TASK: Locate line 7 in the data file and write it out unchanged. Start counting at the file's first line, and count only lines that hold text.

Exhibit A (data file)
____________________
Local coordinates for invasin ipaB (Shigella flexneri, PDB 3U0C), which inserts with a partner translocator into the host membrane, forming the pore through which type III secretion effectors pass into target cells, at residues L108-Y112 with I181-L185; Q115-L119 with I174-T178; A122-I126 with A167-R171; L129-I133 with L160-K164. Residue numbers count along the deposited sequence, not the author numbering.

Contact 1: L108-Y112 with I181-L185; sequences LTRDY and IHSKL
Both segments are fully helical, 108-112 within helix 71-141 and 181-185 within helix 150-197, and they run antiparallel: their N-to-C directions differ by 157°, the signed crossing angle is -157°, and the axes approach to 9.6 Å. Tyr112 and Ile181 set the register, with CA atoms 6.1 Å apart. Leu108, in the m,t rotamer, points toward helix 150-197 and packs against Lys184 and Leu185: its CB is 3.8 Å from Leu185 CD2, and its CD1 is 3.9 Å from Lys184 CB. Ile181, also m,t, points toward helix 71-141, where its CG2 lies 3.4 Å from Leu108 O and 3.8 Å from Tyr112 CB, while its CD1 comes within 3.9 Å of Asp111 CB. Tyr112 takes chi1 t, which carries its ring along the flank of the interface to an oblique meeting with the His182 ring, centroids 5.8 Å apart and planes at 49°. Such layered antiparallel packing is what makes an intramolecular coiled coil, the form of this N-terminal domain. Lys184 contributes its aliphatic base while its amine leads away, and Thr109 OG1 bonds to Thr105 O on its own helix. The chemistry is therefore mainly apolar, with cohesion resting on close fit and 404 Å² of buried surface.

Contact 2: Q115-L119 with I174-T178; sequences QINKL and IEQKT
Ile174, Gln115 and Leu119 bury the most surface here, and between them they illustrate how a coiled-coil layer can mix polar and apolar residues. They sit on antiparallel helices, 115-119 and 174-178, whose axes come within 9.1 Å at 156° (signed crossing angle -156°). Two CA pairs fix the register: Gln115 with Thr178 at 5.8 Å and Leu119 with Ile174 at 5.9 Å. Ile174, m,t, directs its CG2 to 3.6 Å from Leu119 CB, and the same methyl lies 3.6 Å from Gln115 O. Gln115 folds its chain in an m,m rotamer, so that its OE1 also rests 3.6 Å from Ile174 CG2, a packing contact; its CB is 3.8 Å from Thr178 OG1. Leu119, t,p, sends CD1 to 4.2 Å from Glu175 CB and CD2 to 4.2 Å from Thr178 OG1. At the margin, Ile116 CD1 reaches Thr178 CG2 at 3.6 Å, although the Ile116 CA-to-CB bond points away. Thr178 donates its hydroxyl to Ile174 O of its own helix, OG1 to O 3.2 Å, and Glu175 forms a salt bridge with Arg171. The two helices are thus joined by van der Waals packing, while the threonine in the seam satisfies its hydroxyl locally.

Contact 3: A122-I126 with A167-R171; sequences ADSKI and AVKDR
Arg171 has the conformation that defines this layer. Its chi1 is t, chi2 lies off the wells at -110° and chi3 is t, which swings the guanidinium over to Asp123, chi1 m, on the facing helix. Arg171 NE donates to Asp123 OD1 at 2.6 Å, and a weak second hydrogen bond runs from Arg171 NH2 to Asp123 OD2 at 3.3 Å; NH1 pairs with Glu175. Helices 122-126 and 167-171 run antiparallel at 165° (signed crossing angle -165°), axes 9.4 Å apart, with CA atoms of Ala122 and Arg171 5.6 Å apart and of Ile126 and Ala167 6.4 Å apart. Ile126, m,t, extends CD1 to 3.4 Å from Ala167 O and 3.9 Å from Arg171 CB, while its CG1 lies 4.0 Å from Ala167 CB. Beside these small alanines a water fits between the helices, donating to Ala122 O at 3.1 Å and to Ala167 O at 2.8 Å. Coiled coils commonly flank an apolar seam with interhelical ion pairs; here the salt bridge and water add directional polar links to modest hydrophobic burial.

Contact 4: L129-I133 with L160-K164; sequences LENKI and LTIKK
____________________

Arg171 has the conformation that defines this layer. Its chi1 is t, chi2 lies off the wells at -110° and chi3 is t, which swings the guanidinium over to Asp123, chi1 m, on the facing helix. Arg171 NE donates to Asp123 OD1 at 2.6 Å, and a weak second hydrogen bond runs from Arg171 NH2 to Asp123 OD2 at 3.3 Å; NH1 pairs with Glu175. Helices 122-126 and 167-171 run antiparallel at 165° (signed crossing angle -165°), axes 9.4 Å apart, with CA atoms of Ala122 and Arg171 5.6 Å apart and of Ile126 and Ala167 6.4 Å apart. Ile126, m,t, extends CD1 to 3.4 Å from Ala167 O and 3.9 Å from Arg171 CB, while its CG1 lies 4.0 Å from Ala167 CB. Beside these small alanines a water fits between the helices, donating to Ala122 O at 3.1 Å and to Ala167 O at 2.8 Å. Coiled coils commonly flank an apolar seam with interhelical ion pairs; here the salt bridge and water add directional polar links to modest hydrophobic burial.